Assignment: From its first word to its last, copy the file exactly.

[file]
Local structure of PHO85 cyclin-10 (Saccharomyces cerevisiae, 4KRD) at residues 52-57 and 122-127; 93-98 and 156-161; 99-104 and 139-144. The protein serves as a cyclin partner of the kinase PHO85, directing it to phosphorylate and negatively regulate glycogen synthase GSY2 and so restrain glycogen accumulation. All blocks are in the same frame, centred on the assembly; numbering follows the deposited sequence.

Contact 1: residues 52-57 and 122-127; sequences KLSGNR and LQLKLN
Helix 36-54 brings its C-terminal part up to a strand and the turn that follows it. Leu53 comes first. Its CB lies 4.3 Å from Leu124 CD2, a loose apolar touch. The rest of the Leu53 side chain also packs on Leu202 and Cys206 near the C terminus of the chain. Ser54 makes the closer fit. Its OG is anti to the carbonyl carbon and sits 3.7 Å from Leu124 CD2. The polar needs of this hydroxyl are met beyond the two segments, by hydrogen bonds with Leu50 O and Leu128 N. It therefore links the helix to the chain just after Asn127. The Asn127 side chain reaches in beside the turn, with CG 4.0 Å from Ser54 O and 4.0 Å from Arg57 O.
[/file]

Local structure of PHO85 cyclin-10 (Saccharomyces cerevisiae, 4KRD) at residues 52-57 and 122-127; 93-98 and 156-161; 99-104 and 139-144. The protein serves as a cyclin partner of the kinase PHO85, directing it to phosphorylate and negatively regulate glycogen synthase GSY2 and so restrain glycogen accumulation. All blocks are in the same frame, centred on the assembly; numbering follows the deposited sequence.

Contact 1: residues 52-57 and 122-127; sequences KLSGNR and LQLKLN
Helix 36-54 brings its C-terminal part up to a strand and the turn that follows it. Leu53 comes first. Its CB lies 4.3 Å from Leu124 CD2, a loose apolar touch. The rest of the Leu53 side chain also packs on Leu202 and Cys206 near the C terminus of the chain. Ser54 makes the closer fit. Its OG is anti to the carbonyl carbon and sits 3.7 Å from Leu124 CD2. The polar needs of this hydroxyl are met beyond the two segments, by hydrogen bonds with Leu50 O and Leu128 N. It therefore links the helix to the chain just after Asn127. The Asn127 side chain reaches in beside the turn, with CG 4.0 Å from Ser54 O and 4.0 Å from Arg57 O.